Jair Bolsonaro, the president-elect of Brazil, might be the biggest single-person threat the Amazon rainforest has seen in a generation. He has likened indigenous reserves in the Amazon to “chickenpox” on the land, and promised that “there won’t be a square centimeter demarcated as an indigenous reserve” under his leadership.
Tropical rainforests are critical storage sites for carbon dioxide, keeping the greenhouse gas locked away in soils and trees. The Amazon is the world’s largest tropical rainforest, making its protection critical to preventing runaway climate change.
It is also home to hundreds of indigenous tribes that have lived there for thousands of years, and, in many cases, already struggle to defend their land from invasion by illegal loggers and miners. Without strong governmental support to help defend against invasion, and in light of recent major funding cuts to the Brazilian indigenous affairs agency, the reserve system is already vulnerable.
But despite flaws, indigenous reserves are often the only bulwark against deforestation in the Brazilian Amazon. Research has shown that indigenous management practices are the best approach to maintaining the health of tropical rainforests globally. And in the video below, satellite imagery confirms the research—from 1984 to 2018, deforestation crept all the way up to and against the exact contours of the Xingu Indigenous Park in Brazil:
Where others see crucial ecosystems, Bolsonaro sees potential for economic gain by opening those reserves to industry. “Where there is indigenous land,” he has said, “there is wealth underneath it.”
The current deforestation rate in Brazil is roughly 2,700 sq miles (7,000 sq km) a year. To comply with its Paris Accord obligations, the country would need to cut that by two thirds, according to National Geographic.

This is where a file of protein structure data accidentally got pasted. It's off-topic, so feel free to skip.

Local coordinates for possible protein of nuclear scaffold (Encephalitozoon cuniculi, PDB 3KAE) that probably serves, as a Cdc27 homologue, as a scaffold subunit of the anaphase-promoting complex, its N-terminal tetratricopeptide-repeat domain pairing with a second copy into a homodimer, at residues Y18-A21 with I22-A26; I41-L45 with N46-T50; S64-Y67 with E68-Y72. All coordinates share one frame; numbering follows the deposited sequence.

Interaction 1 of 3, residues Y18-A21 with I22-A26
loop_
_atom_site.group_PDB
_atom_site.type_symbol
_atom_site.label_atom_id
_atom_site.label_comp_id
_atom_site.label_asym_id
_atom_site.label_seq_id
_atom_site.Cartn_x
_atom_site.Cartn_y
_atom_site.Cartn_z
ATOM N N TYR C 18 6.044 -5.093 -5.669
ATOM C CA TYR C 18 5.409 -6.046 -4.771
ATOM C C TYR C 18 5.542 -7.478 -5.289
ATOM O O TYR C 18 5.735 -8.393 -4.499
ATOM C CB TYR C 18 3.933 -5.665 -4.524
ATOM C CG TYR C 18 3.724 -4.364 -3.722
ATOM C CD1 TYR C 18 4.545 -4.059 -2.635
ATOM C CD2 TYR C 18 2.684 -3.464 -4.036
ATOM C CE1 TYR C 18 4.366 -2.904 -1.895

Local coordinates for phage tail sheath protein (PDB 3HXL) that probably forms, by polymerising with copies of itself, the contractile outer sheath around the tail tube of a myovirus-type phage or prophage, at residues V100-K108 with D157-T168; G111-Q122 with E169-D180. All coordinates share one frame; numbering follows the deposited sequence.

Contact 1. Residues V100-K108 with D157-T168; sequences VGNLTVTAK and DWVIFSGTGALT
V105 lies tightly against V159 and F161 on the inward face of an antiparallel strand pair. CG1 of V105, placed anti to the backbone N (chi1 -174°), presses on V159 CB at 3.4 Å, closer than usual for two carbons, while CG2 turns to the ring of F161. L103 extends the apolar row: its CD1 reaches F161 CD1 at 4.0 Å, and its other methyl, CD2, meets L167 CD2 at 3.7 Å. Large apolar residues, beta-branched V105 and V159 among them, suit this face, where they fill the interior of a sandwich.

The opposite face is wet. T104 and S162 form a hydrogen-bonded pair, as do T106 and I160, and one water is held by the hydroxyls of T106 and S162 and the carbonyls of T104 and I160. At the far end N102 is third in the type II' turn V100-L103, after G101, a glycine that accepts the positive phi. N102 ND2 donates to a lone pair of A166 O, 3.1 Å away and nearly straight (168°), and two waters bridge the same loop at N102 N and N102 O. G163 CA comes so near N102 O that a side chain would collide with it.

Rondônia, a state in western Brazil on the Bolivian border, has become one of the most deforested parts of the Amazon over the last 30 years. Protected areas haven’t been completely spared, but the pace of deforestation is dramatically reduced within them:
The Amazon is dotted with 462 indigenous reserves, but very few—just 8% of that count—have been formally demarcated. Just last month, the Brazilian government recognized an 8,000 sq mile (2.1 million hectare) reserve called the Kaxuyana-Tunayana, on the border of Pará and Amazonas state, for demarcation. At least 18 different indigenous groups live within that plot, Mongabay reports. With its demarcation in limbo, it stands to reason that the Kaxuyana-Tunayana and others like it may be among the lands at risk from the Bolsonaro presidency.
Bolsonaro has said he plans to do away with the Brazilian environment ministry, fusing it with the country’s agricultural ministry. He has also proposed a 541 mile (870 km) paved highway through protected forest, according to Scientific American.
As Wired notes, to fulfill his aspirations, Bolsonaro would need to amend Brazil’s Forest Code, a national law that states that private landowners can only deforest 20% of the land they own in the Amazon, and must leave the remaining 80% covered by native vegetation.
But whatever the eventual outcome of Bolsonaro’s efforts to maneuver through the legal process required to make these changes, his electoral victory has reportedly emboldened loggers, miners, and poachers to encroach on indigenous lands, leaving indigenous communities vulnerable to attack and their land vulnerable to exploitation.
“Many brothers tell us there are invasions, people entering the territories with no regard for the rules and no fear of the authorities,” Beto Marubo, a native leader from the Javari Valley Indigenous Land in Brazil’s far-western borderlands, told National Geographic.
And as for what happens to unprotected land under Bolsonaro’s vision of Brazil? The precedent is clear: